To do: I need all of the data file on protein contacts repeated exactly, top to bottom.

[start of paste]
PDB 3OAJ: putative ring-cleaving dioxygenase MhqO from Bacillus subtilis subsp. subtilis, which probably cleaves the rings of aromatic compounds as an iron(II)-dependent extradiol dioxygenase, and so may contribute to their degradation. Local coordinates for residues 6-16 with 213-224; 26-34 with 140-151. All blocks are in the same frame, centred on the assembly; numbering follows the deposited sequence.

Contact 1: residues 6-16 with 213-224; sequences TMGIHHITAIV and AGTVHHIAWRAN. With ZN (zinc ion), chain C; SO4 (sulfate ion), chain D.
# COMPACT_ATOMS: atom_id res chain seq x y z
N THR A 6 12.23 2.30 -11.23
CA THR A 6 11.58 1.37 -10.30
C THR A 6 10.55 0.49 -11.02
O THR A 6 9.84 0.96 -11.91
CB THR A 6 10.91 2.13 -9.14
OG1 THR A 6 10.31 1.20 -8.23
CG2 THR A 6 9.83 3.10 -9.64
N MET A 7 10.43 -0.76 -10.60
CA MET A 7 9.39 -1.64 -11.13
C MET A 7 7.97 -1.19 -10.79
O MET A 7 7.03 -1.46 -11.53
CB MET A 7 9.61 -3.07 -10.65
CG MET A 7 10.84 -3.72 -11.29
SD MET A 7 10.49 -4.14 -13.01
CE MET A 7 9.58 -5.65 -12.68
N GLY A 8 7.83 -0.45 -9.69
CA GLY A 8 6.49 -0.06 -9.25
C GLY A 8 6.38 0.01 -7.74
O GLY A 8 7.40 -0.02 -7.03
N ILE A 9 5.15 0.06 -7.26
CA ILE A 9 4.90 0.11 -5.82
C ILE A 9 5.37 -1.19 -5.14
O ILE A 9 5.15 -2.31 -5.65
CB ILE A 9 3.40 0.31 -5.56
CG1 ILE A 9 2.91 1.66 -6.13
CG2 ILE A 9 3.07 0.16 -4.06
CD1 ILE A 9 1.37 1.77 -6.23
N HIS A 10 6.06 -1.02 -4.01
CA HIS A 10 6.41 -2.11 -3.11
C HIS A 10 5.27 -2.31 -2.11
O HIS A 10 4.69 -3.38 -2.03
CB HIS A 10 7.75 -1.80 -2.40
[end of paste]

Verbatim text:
PDB 3OAJ: putative ring-cleaving dioxygenase MhqO from Bacillus subtilis subsp. subtilis, which probably cleaves the rings of aromatic compounds as an iron(II)-dependent extradiol dioxygenase, and so may contribute to their degradation. Local coordinates for residues 6-16 with 213-224; 26-34 with 140-151. All blocks are in the same frame, centred on the assembly; numbering follows the deposited sequence.

Contact 1: residues 6-16 with 213-224; sequences TMGIHHITAIV and AGTVHHIAWRAN. With ZN (zinc ion), chain C; SO4 (sulfate ion), chain D.
# COMPACT_ATOMS: atom_id res chain seq x y z
N THR A 6 12.23 2.30 -11.23
CA THR A 6 11.58 1.37 -10.30
C THR A 6 10.55 0.49 -11.02
O THR A 6 9.84 0.96 -11.91
CB THR A 6 10.91 2.13 -9.14
OG1 THR A 6 10.31 1.20 -8.23
CG2 THR A 6 9.83 3.10 -9.64
N MET A 7 10.43 -0.76 -10.60
CA MET A 7 9.39 -1.64 -11.13
C MET A 7 7.97 -1.19 -10.79
O MET A 7 7.03 -1.46 -11.53
CB MET A 7 9.61 -3.07 -10.65
CG MET A 7 10.84 -3.72 -11.29
SD MET A 7 10.49 -4.14 -13.01
CE MET A 7 9.58 -5.65 -12.68
N GLY A 8 7.83 -0.45 -9.69
CA GLY A 8 6.49 -0.06 -9.25
C GLY A 8 6.38 0.01 -7.74
O GLY A 8 7.40 -0.02 -7.03
N ILE A 9 5.15 0.06 -7.26
CA ILE A 9 4.90 0.11 -5.82
C ILE A 9 5.37 -1.19 -5.14
O ILE A 9 5.15 -2.31 -5.65
CB ILE A 9 3.40 0.31 -5.56
CG1 ILE A 9 2.91 1.66 -6.13
CG2 ILE A 9 3.07 0.16 -4.06
CD1 ILE A 9 1.37 1.77 -6.23
N HIS A 10 6.06 -1.02 -4.01
CA HIS A 10 6.41 -2.11 -3.11
C HIS A 10 5.27 -2.31 -2.11
O HIS A 10 4.69 -3.38 -2.03
CB HIS A 10 7.75 -1.80 -2.40